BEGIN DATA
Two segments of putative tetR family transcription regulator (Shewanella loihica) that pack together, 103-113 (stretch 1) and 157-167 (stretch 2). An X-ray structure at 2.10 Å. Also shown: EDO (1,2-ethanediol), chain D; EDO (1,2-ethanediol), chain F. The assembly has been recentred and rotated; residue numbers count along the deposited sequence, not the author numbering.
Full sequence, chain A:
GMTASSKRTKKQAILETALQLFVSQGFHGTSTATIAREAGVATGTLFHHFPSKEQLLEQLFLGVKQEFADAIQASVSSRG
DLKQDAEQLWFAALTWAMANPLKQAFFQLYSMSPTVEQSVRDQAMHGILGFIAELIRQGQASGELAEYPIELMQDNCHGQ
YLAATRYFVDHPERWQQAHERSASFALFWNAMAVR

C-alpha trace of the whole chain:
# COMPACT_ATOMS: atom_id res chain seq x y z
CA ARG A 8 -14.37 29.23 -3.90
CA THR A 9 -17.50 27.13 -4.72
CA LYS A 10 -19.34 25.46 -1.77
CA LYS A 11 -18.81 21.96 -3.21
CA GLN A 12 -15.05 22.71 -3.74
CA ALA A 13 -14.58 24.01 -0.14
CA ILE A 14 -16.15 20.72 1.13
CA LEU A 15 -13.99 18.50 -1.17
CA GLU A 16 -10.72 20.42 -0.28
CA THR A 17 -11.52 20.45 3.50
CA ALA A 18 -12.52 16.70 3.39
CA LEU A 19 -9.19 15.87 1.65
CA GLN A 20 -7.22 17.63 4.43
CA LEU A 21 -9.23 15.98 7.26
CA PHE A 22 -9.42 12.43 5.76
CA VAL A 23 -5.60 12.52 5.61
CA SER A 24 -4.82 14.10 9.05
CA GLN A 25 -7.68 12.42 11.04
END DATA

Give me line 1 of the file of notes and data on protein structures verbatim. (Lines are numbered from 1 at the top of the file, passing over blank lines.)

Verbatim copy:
Two segments of putative tetR family transcription regulator (Shewanella loihica) that pack together, 103-113 (stretch 1) and 157-167 (stretch 2). An X-ray structure at 2.10 Å. Also shown: EDO (1,2-ethanediol), chain D; EDO (1,2-ethanediol), chain F. The assembly has been recentred and rotated; residue numbers count along the deposited sequence, not the author numbering.